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‘We Are Sacred’: As Eid Arrives, How Queer Muslims Curate Community

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Event organizers Hafsa Luvsa, left, and Zara Ahmed, welcome attendees to the Queer Muslim Open-Mic event at Understory in Oakland, California, on March 30, 2024. (Marissa Leshnov/KQED)

Under a Ramadan moon in a downtown Oakland restaurant, a crowd of around 70 people left their shoes at the door and packed inside to break fast together.

At this Iftar, hummus, pita, chicken and rice were passed out, alongside the obligatory chai — as well as vendors selling art, prints and handmade soaps. The main event of the night, however, was the lineup of poetry, music and stand-up comedy, all performed by LGBTQ+ Muslims from around the Bay Area.

The queer Iftar took place just ahead of Eid al-Fitr, the feast of the breaking of the fast that marks the end of Ramadan. Oakland residents Zara Ahmed and Hafsa Luvsa, who met at past queer Iftars in the Bay Area, organized and emceed this open-mic night. The pair also regularly jam out together in a classical band the Naan Biryanis — a play on “nonbinary.”

“We wanted to hold space for our community in Oakland, and in the Bay Area, to invite queer Muslims to come out and join us — because we are sacred,” Ahmed said.

And some performers that night, like Weyam Al-Ghadban, a stand-up comedian based in Oakland, got up for the first time in front of a queer and Muslim audience.

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“I literally almost feel my ancestors — who either were queer in ways we don’t recognize or couldn’t be queer — heave a sigh of relief,” Al-Ghadban said in an interview. “Like, ‘Wow: Look at these fully-expressed human beings.’”

Al-Ghadban said it was a relief not to have to explain every nuance of their life to an audience.

“I’m Arab. Who’s Arab?” Al-Ghadban asked the audience, which was met with several cheers. “Yeah, it’s a really f—ing hard time to be Arab right now,” they said during their set.

Weyam Al-Ghadban performs stand-up comedy at a queer Muslim open-mic event during the holy month of Ramadan at Understory in Oakland, California, on March 30, 2024. (Marissa Leshnov/KQED)

Al-Ghadban’s situational humor did not shy away from the sick rage they said they felt from Israel’s ongoing siege in Gaza, which has killed over 31,000 people.

“How many of you had friends who were like, ‘I just don’t know how to feel … it’s so complicated,’” they asked the crowd. “You know what’s complicated? Polyamorous relationships.”

“I think that Muslim communities are generally pretty used to that feeling of ‘bracing,’” said Zara Jamshed, an Emeryville resident who attended the queer Iftar.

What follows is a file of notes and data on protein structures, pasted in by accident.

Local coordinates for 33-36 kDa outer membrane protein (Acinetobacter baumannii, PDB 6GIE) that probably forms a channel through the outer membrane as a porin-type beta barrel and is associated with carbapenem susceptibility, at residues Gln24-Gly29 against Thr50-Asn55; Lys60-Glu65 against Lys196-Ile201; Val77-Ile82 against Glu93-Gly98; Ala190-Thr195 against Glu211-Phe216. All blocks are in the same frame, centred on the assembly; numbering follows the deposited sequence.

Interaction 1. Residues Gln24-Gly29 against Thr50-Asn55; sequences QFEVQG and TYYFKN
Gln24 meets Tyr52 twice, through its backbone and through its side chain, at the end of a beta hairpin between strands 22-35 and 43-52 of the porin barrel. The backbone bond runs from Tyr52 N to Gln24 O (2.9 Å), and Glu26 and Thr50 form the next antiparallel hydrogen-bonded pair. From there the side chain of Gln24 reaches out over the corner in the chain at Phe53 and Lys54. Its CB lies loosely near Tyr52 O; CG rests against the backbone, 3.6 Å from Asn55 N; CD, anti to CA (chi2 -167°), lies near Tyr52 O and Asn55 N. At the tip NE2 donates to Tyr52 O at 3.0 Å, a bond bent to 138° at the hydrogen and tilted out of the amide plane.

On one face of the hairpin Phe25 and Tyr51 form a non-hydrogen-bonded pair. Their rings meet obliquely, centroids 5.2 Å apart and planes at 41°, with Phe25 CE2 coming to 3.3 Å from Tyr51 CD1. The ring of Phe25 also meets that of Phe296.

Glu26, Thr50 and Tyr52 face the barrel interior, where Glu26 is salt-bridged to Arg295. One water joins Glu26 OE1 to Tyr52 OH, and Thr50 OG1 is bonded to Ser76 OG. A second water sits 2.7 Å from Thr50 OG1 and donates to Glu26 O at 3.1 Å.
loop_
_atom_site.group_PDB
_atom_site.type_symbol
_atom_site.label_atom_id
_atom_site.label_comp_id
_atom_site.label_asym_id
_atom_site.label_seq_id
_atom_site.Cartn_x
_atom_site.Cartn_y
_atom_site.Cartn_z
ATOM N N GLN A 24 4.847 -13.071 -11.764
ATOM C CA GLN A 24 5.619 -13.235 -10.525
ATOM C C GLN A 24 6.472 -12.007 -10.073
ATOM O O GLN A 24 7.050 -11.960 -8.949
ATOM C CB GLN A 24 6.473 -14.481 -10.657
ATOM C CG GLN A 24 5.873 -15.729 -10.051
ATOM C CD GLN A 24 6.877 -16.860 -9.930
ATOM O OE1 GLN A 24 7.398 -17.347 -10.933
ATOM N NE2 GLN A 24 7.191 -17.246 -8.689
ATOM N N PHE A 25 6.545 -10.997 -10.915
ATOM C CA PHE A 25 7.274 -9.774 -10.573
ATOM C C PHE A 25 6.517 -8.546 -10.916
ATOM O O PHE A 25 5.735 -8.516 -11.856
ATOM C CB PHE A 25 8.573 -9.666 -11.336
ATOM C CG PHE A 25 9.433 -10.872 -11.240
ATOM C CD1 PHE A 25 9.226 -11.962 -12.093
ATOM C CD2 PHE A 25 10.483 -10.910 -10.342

Jamshed also spoke of a “looming ambiance of Islamophobia” amid a recent rise in reported anti-Muslim attacks and discrimination within the United States since the war in Gaza began. In a period where Bay Area Muslims have abstained from food and water from sunrise to sunset, news of what the United Nations has described as an “imminent famine” in Gaza has been ever-present.

Jamshed also spoke of the difficulty of “feeling the visceral hunger of fasting” while “sitting with the knowledge that these folks [in Gaza] are breaking their fast with grass — or barely breaking their fast at all.”

‘Concretely make the community visible’

There isn’t a great deal of data exploring the lives of queer Muslims.

So Queer Crescent, an Oakland-born LGBTQ+ organization, embarked on a major new survey, “Presencing Ourselves,” which reflects almost 700 respondents nationwide.

Messages of support for Palestine are taped to the wall at a queer Muslim open-mic event in Oakland, California, on March 30, 2024. (Marissa Leshnov/KQED)

This would be the largest survey of its kind undertaken in the U.S., according to Queer Crescent. Previously, “there was no documentation of actual needs of queer and trans-Muslims,” said Hamzeh Daoud, a Queer Crescent researcher based in Los Angeles. “People were really going off of our oral histories, our experiences of life — which is [still] valid and valuable.”

Daoud said the project was also aiming to uncover a lack of data seen in previous studies — for example, when Muslim respondents were asked about their opinions on LGBTQ+ rights, but not if they were part of the LGBTQ+ community themselves.

“We wanted to do something that would very concretely make the community visible in a way that you can’t just ignore,” said Daoud’s fellow Queer Crescent researcher, Amara Ahmed. “These people exist.”

While the full findings of the Presencing Ourselves survey will be released in June, Queer Crescent has already shared preliminary insights that address housing, medical discrimination and policing.

Among the findings:

  • 20% of respondents had experienced homelessness